90.9 WBUR - Boston's NPR news station
Top Stories:
PLEDGE NOW
Tyler Cowen Talks Technological Divides

Among the many moments that drew comment and questions during our hour-long conversation with George Mason University economist Tyler Cowen on Monday was the author’s thoughts on online education and technological change. Part of the argument in his new book, “Average Is Over: Powering America Beyond the Age of the Great Stagnation” is that technological change will continue to create a stark divide between the haves and the have-nots in America.

“A quality, free online education it’s on it’s way it will mostly be here within five years.  The New York Times had an article yesterday about a 15 year old boy in Mongolia who’s been able to basically prove he’s a genius.

The question here, and here we don’t know the answer: How many individuals can actually adapt to that style of learning? So the stuff will be there, it will be free or be very cheap and we don’t yet know how many winners there will be from this. That from me is really one the biggest questions about our future.

Keep in mind,the more that the top 20-percent are earning, the greater the incentive to become educated, to apply some rigor to what you’re learning. And I’m just suggesting, we don’t know how many people will cross that divide. If half the people decide to do it, it won’t be 80-20 it will be 50-50. That’s the big open question about our future. Plenty of opportunities will be there, they just wont for everyone to be easy to exploit. If you don’t, say, have the right personality type.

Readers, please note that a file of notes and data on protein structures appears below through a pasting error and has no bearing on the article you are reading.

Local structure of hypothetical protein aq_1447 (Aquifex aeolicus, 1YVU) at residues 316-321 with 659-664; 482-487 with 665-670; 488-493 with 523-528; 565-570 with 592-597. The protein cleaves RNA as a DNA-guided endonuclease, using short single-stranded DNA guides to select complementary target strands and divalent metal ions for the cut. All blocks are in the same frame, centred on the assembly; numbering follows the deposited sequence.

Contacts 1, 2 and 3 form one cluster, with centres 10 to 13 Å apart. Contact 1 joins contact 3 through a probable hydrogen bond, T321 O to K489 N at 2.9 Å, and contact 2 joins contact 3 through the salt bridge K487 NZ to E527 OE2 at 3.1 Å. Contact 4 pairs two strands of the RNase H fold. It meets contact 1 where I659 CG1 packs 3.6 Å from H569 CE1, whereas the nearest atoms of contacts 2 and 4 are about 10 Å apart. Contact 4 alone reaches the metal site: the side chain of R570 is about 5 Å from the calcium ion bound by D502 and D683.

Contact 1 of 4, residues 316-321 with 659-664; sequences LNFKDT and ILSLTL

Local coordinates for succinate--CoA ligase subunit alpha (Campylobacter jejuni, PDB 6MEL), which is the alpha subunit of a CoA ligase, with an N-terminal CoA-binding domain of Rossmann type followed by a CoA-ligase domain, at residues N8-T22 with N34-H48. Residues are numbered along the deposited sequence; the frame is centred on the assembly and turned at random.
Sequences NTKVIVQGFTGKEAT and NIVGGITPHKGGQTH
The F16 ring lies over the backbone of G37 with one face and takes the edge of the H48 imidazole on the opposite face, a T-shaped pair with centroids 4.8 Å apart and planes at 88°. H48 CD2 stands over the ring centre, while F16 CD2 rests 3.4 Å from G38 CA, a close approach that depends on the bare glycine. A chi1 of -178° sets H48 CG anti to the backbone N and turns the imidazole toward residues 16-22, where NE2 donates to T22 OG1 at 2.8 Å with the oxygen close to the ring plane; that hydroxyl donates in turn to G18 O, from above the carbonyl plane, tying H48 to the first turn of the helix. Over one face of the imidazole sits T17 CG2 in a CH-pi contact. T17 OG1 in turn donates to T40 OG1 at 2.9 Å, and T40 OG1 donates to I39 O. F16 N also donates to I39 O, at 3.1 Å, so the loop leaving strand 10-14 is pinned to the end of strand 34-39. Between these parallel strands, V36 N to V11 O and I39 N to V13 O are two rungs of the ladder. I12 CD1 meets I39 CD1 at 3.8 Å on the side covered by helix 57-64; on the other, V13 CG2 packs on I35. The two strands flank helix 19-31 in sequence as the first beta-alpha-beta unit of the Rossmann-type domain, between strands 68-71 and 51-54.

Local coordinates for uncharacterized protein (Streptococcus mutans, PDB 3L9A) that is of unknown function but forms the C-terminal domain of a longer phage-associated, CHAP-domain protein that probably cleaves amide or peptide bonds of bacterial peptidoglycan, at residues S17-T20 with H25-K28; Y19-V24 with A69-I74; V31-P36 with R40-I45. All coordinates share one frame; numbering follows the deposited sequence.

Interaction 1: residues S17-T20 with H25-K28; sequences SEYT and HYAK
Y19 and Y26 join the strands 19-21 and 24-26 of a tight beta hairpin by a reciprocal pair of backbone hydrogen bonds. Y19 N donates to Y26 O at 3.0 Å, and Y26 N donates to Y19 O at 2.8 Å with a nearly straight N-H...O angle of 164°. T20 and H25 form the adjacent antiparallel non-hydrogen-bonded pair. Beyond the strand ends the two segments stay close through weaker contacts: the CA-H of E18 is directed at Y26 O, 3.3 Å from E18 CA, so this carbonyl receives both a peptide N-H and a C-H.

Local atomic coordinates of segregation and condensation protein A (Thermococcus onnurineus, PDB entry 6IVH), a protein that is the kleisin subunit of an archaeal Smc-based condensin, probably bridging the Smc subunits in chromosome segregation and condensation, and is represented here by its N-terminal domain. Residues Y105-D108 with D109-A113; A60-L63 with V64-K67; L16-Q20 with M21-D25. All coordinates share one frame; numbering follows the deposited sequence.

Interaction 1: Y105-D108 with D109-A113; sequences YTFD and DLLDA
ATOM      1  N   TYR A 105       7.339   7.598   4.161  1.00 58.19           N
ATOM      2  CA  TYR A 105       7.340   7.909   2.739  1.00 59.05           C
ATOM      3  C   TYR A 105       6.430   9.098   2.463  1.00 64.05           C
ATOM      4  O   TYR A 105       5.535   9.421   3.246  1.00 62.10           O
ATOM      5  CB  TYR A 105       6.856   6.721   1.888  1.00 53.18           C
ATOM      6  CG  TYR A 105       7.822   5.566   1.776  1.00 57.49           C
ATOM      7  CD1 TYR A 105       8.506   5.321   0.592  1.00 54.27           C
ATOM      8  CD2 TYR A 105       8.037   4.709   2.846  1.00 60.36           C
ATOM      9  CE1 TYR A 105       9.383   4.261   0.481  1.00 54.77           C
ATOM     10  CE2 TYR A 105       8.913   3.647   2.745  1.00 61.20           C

Joe [Stiglitz] and I both agree, the key reforms really involve education; but we all know how hard it is to improve education.”

Do you agree? Do you think technological change lifts all boats, or just a few? Let us know in the comments, on Facebook or @OnPointRadio.

Please follow our community rules when engaging in comment discussion on this site.
ONPOINT
TODAY
Oct 22, 2014
Health workers carry the body of a woman suspected of contracting the Ebola virus in Bomi county situated on the outskirts of Monrovia, Liberia, Monday, Oct. 20, 2014. (AP)

We’ll go to Liberia, and hear from a pastor and a physician at the epicenter of the Ebola crisis.

Oct 22, 2014
Authors Nicholas Kristof and wife Sheryl WuDunn attend the premiere of "Meena" at the AMC Loews Theater on Thursday, June 26, 2014 in New York.

Author and New York Times columnist Nicholas Kristof says regular folks like us can change the world. He explains how.

RECENT
SHOWS
Oct 21, 2014
This undated image provided by Google, shows an early version of Google's prototype self-driving car. For the first time, California's Department of Motor Vehicles knows how many self-driving cars are traveling on the state's public roads. The agency is issuing permits, Tuesday, Sept. 16, 2014 that let three companies test 29 vehicles on highways and in neighborhoods. (AP)

The future of the car: from the fuels they’ll run on, to the materials they’ll be made of, to the computers that may drive them.

 
Oct 21, 2014
David Perdue, Michelle Nunn

Two weeks to go till Midterm Election Day. We’ll look at how the biggest issues are playing out around the country.

On Point Blog
On Point Blog
Introducing The Explicast: A New Podcast From On Point Radio
Friday, Oct 17, 2014

Confused about the news? Don’t worry: so are we sometimes! Introducing a new On Point Radio podcast: The Explicast. You can find Episode One right here.

More »
1 Comment
 
Two LIVE Tracks From Jazz Violinist Regina Carter
Friday, Oct 17, 2014

Regina Carter shares two live tracks — one arrangement, and one original composition — with Tom Ashbrook in the On Point studio.

More »
Comment
 
Our Week In The Web: October 17, 2014
Friday, Oct 17, 2014

We talk Facebook mishaps, whether Katy Perry was actually right and the glory of architectural giants and their iconic windows.

More »
Comment